The consequences of this mistake were terrible. Much of the father’s estate ended up being distributed to the children he was probably trying to disinherit. Perhaps even worse, his favored son Wayne was forced into costly litigation against his siblings.

In my over thirty years of practice as an estate planning lawyers, I have seen lots of do-it-yourself wills. These self-prepared wills almost always have contained significant holes or errors. An estate planning lawyer will know the right questions to ask, how to properly implement your intentions, and how to limit the potential for later family discord and litigation.

The Superior Court decision is Estate of Zeevering, 2013 PA Super 260 (Sept 26, 2013), http://tinyurl.com/km6qrs3.

Here is a previous article that I wrote about this sad Zeevering case after the lower court had first issued its opinion but before the appeals court ruling.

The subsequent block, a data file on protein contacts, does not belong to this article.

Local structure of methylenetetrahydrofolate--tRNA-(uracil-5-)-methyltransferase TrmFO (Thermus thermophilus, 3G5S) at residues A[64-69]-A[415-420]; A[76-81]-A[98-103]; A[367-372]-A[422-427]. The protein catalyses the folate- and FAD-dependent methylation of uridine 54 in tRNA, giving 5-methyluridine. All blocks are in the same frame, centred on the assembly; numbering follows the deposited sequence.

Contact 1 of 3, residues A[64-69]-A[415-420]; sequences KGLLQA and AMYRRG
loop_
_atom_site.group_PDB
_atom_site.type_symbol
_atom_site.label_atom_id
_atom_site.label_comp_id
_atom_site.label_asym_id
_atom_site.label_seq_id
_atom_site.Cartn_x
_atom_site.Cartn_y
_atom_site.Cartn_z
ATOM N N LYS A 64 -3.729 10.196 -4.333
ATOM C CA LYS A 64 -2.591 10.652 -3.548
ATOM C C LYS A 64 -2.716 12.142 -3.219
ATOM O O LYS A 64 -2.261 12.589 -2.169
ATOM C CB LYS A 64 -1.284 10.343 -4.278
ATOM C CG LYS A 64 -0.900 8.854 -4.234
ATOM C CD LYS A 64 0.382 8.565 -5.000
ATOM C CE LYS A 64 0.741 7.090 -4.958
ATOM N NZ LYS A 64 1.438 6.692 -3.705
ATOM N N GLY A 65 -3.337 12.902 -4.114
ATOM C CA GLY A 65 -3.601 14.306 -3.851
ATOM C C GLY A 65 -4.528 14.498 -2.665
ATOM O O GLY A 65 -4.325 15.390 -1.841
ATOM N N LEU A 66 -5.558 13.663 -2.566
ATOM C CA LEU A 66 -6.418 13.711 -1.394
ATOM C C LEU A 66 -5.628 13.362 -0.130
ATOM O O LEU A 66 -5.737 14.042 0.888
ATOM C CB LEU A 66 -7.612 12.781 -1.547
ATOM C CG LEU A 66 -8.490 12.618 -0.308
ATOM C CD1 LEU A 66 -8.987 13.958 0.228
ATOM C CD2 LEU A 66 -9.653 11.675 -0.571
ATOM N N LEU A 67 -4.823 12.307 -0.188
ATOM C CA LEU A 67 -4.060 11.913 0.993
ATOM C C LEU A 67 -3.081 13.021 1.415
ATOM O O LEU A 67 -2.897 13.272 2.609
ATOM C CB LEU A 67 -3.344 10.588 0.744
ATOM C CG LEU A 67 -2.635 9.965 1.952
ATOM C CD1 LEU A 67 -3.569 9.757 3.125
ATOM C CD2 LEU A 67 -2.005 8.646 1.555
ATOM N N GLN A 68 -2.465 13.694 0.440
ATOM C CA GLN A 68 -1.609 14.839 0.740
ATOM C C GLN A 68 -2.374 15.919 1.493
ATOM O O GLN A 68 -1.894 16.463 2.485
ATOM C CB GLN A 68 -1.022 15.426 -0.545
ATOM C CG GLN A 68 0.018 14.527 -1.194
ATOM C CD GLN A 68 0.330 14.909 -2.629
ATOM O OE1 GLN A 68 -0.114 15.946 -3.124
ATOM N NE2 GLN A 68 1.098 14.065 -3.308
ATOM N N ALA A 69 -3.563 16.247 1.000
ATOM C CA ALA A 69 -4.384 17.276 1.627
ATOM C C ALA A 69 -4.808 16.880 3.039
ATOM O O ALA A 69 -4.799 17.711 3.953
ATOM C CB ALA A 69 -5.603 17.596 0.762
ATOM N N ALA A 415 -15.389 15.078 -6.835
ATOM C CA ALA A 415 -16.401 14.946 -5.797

Case Illustrates Dangers of Do It Yourself Wills

George Zeevering probably thought he could save some money by writing his own will without getting the advice of a lawyer.

It seemed simple enough. He had five children but was close to only two of them, his son Wayne and his daughter Diane. He wanted to be sure that Diane got his red pick-up truck, so he put that in his self-drafted will. He also wanted to make sure that Wayne got his summer property in Maryland, so he put that down as well.

Apparently he didn’t want anything to go to his other three children so he wrote the following sentence in his will: “The failure of this will to provide any distribution to my children, Laura Bonner, Kathleen Archacki, and Jennifer Rios is intentional.”